For those who are new at Feedly, here is a great Intro tutorial:

Sunday, April 7, 2013

The Heir Apparent...

Since the announcement of the dissolution of Google.Reader, there has been a ton of social chat about what to replace it with. Most posts and sites I have seen have identified Feedly as the most seamless heir; transferring your Reader subscriptions into Feedly is literally a one-button process, and although I don't understand the back end technology very well, apparently the two programs are highly compatible.

That being said, I did notice immediately that Feedly was missing a couple of features of Reader that I find absolutely essential for my use, so I took the bold step of sending a tweet to the CEO of Feedly, Edwin Khodabakchian:

Much to my pleasant surprise, the next day I noticed that he started following me on Twitter, then a day after that I got a tweet back from him:

So to shorten this lead-in....I contacted him and Edwin got me in touch with the co-founder and lead designer of Feedly, Arthur Bodolec, and wants me to give details of how we use Reader here at HKIS. With the sudden surge of users (3 million new users in the past few weeks), Feedly is rapidly modifying their site. But in reality, aggregators are aggregators, and a fancy skin or new coat of paint is not going to distinguish one from another; to really stand out, Feedly has to offer some functionality that no one else does. 

So this post today is for Arthur, but others who use it similarly (or who want to add to my post) are welcome to chime in.

So Hello, Arthur :-)

While the market is saturated with lots of aggregators, what Reader offers (and what no one else does) is two things; the ability to bundle blogs for organizing and sharing, and the ability to subscribe to a website, RSS feed, or whatnot, with one click.

Here is how I have our system set up:

Our school has about 800 students (200 per grade) and we are requiring all our freshmen to start a blog about their school experience, and maintain it over their 4 years here. Regardless of what program they choose to create their blog, they have to be organized in a manner that allows different populations to find and read them.  And this system has to be robust enough to support 200 additional blogs each year, organized by homeroom and accessible to users with all sorts of ability levels (ranging from highly skilled to terrified, and who are universally too busy to go far out of their way to troubleshoot).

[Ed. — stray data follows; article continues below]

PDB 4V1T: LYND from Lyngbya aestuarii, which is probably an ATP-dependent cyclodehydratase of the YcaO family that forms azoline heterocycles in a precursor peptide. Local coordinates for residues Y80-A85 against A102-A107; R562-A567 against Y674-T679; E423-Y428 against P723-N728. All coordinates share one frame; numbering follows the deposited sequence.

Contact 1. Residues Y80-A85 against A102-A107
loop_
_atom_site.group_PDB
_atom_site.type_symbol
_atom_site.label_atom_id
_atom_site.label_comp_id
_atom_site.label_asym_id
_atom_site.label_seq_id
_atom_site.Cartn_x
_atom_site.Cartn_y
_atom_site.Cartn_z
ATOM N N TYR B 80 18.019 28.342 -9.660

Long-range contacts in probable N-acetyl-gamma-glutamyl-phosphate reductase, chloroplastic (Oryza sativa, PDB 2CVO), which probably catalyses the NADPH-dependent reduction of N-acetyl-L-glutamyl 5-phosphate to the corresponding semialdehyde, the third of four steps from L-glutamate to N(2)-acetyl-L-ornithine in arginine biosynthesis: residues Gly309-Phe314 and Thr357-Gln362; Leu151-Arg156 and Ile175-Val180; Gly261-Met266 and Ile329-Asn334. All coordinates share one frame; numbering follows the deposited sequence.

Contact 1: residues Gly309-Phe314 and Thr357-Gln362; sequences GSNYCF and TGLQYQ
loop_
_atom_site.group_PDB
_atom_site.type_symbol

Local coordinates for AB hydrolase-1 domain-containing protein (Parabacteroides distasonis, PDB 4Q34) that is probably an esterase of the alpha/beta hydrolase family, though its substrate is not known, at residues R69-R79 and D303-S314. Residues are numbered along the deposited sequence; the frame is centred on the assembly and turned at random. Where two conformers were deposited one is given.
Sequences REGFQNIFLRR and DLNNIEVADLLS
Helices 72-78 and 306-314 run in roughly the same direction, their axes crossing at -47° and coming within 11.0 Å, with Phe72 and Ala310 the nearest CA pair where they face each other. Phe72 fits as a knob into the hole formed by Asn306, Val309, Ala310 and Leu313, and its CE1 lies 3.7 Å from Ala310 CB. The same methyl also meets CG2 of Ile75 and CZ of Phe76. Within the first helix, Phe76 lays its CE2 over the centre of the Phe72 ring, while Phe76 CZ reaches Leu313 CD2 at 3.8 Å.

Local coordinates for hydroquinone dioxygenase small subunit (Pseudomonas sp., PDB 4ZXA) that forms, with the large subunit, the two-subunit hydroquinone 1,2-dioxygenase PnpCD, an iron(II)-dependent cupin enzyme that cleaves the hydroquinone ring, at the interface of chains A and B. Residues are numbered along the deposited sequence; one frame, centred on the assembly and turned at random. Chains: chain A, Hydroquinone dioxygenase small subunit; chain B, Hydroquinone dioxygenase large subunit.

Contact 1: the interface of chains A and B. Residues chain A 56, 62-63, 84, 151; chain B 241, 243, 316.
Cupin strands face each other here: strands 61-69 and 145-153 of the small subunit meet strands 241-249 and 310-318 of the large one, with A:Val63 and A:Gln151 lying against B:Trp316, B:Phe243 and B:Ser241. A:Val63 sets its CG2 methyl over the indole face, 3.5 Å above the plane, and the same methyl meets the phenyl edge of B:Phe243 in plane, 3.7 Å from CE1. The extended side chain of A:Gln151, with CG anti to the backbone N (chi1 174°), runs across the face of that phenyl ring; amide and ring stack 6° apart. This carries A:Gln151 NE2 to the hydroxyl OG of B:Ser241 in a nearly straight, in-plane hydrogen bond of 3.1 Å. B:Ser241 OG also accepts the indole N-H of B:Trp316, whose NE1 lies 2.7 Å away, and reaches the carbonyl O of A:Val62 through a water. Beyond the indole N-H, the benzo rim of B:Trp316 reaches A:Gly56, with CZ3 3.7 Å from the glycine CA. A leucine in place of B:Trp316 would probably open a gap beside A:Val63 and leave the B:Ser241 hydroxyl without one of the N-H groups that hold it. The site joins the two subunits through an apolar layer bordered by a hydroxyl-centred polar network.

I have come up with a beautiful way to manage this, however, although it sounds pretty straightforward, the back end design work to set it up has taken a lot of troubleshooting and is completely reliant on some features of Reader.

What I have done is to create a space in each student's user profile in our Learning Management System (LMS) where they can put in their blog URL. Then, when the teachers go to their class list in their Homeroom page (or any class page, for that matter), they see the link that takes them to each student's blog, like this:

Clicking 'link' on the right opens the student's blog in its home URL. 

If the teacher isn't already subscribed to the student blog (maybe the student joined the school late), google has this great little goodie feature called the 'subscribe button'; it puts a button on your taskbar that you click when you are at a website, and the computer automatically opens your Reader account, and asks if you want to subscribe to that URL. 

The beauty of this button is twofold:
  1. It changes the experience of following feeds from one where you have to deliberately navigate to your aggregator, mentally changing gears from whatever you were doing before, into one where you just add feeds 'on the fly' as you do what you were doing.
  2. Since Reader is already activated in our Google Apps Suite, it takes people there who may not have known that they had a Reader page. That introduces them to RSS aggregators in an authentic manner.

Now, here is the most important feature of reader that no one else offers and I dearly hope Feedly replicates: Bundles.

To make it as easy as possible for teachers to subscribe to and follow their student's blogs, I have created bundles using Reader and posted them on our LMS, like this: 

A teacher could then subscribe to all of their homeroom blogs with one click: when they hit 'subscribe' at the bottom of their own bundle, it automatically imported the entire folder into google.reader, with the proper URLs, student names and sorted into a folder.